If you were to take a probiotic, it would need to be inserted rectally deep into your colon for it to be effective. By taking additional bacteria via your rectum, you would not be sending these strains of bacteria through your small intestine. But there are more problems with taking probiotic capsules with foods. If you consume a probiotic with a meal that contains sugars or starchy carbs, the probiotic bacteria you ingest will have a field day consuming those carbs, with the end result being gas and bloating. As an example, if you consume a live bacteria inoculated yogurt, and you top that yogurt with a fruit, the bacteria in the yogurt will immediately begin to consume the sugars in that fruit as the food mass travels through your small intestine. The end result is bloating and gas. The same can happen with sauerkraut or if you take a probiotic capsule with a meal. Unless that meal is a zero-carb meal, you could quickly experience the big bad bloat and colon issues.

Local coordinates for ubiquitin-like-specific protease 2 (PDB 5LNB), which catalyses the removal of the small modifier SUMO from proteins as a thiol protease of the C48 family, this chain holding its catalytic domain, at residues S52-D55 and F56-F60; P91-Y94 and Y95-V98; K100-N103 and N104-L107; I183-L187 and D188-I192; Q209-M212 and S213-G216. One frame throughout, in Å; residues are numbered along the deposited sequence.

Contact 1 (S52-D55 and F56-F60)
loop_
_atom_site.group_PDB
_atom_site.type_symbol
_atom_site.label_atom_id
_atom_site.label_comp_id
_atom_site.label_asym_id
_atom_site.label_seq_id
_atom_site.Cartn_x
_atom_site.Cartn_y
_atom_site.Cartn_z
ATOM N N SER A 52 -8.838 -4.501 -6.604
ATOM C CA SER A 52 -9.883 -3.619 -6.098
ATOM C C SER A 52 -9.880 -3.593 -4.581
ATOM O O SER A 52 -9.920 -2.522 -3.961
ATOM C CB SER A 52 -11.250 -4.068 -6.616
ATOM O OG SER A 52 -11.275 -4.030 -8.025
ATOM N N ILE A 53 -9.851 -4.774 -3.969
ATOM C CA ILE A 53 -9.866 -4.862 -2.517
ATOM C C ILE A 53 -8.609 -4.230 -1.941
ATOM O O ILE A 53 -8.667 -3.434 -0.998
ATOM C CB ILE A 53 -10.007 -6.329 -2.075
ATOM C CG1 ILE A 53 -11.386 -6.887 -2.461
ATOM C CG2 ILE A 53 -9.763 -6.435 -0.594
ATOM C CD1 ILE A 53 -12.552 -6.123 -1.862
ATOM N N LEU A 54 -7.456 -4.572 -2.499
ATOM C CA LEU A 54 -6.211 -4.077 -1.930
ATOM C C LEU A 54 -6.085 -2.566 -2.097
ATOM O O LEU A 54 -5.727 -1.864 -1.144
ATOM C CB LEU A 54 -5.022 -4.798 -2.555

STOMACH ACID TO THE RESCUE

Many of the bacteria you consume in probiotics may be destroyed by the acid in your stomach, which would quickly end the living bacteria product you purchased at a hefty price. Many strains of bacteria have now been developed that can survive stomach acid, but I am not completely convinced. The action of your stomach is another reminder not to consume live bacteria concentrations orally. A stomach acid bath is your body’s way of sanitizing food and beverages that enter your body, when eating and drinking. In this case, stomach acid is destroying bacteria before those bacteria destroy you. Concentrations of bacteria should not be in your small intestine or stomach.

TMAO TROUBLES AND THE CAUSE OF BELLY BLOAT

Millions have cut carbs in an attempt to shed extra pounds and gain more energy. Cutting carbs can help stop belly bloat, if that bloat is caused by misplaced bacteria living in your small intestine who are feeding off all the sugars and starches you consume at every meal. But this is only a temporary fix for belly bloat, SIBO, and the systemic acidosis both can cause. Research in the past five years has revealed that there is a link between gut health and heart health. Let me explain.